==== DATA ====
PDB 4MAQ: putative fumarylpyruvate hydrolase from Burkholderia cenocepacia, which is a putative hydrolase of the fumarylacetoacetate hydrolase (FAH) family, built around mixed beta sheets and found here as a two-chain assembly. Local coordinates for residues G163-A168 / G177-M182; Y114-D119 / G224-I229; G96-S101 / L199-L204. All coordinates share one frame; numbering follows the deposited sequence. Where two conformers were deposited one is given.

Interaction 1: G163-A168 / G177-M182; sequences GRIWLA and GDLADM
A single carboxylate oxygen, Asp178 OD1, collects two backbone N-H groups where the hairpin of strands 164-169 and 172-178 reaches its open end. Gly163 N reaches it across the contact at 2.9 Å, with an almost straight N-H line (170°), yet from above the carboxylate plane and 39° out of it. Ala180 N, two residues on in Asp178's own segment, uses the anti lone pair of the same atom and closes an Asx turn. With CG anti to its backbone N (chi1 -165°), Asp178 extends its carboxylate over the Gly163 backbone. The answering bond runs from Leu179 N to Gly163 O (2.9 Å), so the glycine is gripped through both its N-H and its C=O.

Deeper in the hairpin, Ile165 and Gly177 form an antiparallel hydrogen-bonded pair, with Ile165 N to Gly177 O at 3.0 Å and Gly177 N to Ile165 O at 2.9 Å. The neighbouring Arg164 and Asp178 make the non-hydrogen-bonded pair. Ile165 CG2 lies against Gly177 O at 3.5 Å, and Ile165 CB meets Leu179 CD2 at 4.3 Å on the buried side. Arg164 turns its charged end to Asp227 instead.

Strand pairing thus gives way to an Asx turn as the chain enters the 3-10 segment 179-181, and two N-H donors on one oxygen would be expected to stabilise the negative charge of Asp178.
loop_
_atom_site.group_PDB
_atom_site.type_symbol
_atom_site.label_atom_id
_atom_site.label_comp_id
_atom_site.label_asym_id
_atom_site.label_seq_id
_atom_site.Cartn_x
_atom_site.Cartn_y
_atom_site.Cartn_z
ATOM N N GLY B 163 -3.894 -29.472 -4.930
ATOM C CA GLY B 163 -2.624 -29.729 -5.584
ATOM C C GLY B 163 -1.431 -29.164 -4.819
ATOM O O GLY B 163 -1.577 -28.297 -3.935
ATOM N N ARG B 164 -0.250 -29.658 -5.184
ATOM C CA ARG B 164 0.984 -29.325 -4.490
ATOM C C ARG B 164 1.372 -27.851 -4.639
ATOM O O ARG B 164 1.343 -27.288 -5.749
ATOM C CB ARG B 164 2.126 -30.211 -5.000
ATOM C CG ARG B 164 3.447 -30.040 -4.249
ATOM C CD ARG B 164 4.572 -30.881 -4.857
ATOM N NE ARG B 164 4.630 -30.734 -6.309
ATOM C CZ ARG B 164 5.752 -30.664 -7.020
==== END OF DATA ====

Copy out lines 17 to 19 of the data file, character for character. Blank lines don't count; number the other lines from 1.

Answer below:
ATOM C CA GLY B 163 -2.624 -29.729 -5.584
ATOM C C GLY B 163 -1.431 -29.164 -4.819
ATOM O O GLY B 163 -1.577 -28.297 -3.935